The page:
By Jessi Parrot (@messijessijumps)
In the public imagination, it would seem, disability and Shakespeare are not the most obvious pairing – that is, if the recent adaptation of the London tube map to feature all of Shakespeare’s characters in place of station names is anything to go by. Indeed, according to the image, commissioned by the Royal Shakespeare Company and to be found here, Richard III provides the only example of disability representation, which is denoted by the presence of the wheelchair symbol that usually signifies an accessible station. To the casual observer, then, convening a full day conference on the meeting points of these two subjects would be a futile exercise – not least because the most frequent references to impairment come in the form of (potentially offensive) metaphors like the following one, taken from one of the Chorus’ Prologue speeches in Henry V, referring to the impatient French:
And chide the cripple tardy-gaited night
Who, like a foul and ugly witch, doth limp
So tediously away. (Henry V – Act IV, Prologue, ll. 21-23)
Those who read Shakespeare specifically in relation to disability know that such beliefs are reductive (and indeed false), of course – and what the symposium at Glasgow did so wonderfully was to bring together a group of people who shared the primary aim of debunking them. When thinking of the noun with which I might best encapsulate the day, which I was given the opportunity to attend through a bursary from the British Shakespeare Association, what came to mind was ‘spectrum’. Following a search of the concordance at Open Source Shakespeare, it seems that this is a word which, although documented as in use during at least part of his lifetime, is one of the few that is entirely absent from Shakespeare’s works. The phrase I have chosen for the half-title of this blog post (‘our wits are so diversely coloured’) was found by way of a synonym from the period, ‘compass’, and appears near the word in a speech from the Third Citizen in Coriolanus. It suited as a description because it not only evokes the diversity of the human condition (which was represented in microcosm by the presenters at the symposium) but the equally diverse nature of the topics we brought with us.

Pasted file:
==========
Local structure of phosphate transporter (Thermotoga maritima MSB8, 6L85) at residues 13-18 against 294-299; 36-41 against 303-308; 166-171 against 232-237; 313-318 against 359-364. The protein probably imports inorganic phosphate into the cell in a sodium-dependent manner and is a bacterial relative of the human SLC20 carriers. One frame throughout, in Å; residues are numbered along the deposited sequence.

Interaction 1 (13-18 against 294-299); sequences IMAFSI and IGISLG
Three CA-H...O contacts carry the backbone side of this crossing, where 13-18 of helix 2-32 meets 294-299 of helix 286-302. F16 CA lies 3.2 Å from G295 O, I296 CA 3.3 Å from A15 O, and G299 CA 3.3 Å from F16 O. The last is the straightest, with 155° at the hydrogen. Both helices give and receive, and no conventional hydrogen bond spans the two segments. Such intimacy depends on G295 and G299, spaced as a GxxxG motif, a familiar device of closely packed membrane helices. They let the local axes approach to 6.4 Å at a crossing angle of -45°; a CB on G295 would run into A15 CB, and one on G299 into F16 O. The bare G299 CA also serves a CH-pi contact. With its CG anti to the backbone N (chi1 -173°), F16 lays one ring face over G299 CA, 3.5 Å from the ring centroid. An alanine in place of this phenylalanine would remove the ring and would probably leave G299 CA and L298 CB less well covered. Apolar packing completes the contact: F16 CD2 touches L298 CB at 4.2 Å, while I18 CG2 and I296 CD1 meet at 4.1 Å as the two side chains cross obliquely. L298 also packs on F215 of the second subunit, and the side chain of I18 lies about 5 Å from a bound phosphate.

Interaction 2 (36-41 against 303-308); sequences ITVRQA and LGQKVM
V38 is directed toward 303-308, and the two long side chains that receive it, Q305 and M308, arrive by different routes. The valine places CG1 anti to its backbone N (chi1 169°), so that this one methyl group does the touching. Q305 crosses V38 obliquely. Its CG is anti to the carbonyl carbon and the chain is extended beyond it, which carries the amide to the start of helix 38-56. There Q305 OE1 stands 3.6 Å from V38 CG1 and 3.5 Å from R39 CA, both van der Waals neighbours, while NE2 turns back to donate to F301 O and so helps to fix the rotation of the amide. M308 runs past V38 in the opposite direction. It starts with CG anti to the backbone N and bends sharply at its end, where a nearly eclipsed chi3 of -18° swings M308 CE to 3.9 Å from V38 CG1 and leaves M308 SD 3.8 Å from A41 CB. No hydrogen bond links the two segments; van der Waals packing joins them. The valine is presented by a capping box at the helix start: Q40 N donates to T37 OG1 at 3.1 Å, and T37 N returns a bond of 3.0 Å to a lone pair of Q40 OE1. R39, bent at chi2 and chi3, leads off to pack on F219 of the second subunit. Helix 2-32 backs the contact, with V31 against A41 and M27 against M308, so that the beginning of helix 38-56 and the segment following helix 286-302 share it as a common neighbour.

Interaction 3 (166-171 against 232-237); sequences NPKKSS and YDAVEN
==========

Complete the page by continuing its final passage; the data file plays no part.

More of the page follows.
The spectrum was evident from the opening moments of the keynote address, given by Prof Chris Mounsey of The University of Winchester, who began by stating that he felt both ironic and inadequate, being an eighteenth-centuryist positioned as the academic authority for a day focused around a sixteenth-century playwright. His presentation centred on the application of the concept of VariAbility to Shakespeare’s corpus (a word I have used here in full cognisance of its dual denotation of both physical and literary bodies). He asked us to consider alternative ways of reading the manner in which difference is presented in the works of the Bard. Whilst he had much to share that was definitely ironic, it was more than adequate, and set the tone for the rest of the day – a sort of enamoured and informed irreverence.
The panels which followed were similarly eclectic. These comprised of papers with subjects ranging from an analysis of Growing Up Downs (the fairly recent BBC documentary on an amateur production of Hamlet involving people with learning disabilities); or the implications of choosing, perhaps, to cast ‘Hamlet in a wheelchair’; to the potential staging decisions regarding Lavinia’s prostheses in Titus Andronicus; and the suggestion of reading King Lear with Lennard Davis’ concept of the ‘dismodern’ (a postmodern understanding of bodies that is fully incorporative of disability) in mind. My own contribution involved an analysis of the use of Shakespeare’s texts, and especially The Tempest, during the Opening Ceremonies of the Olympic and Paralympic Games of London 2012.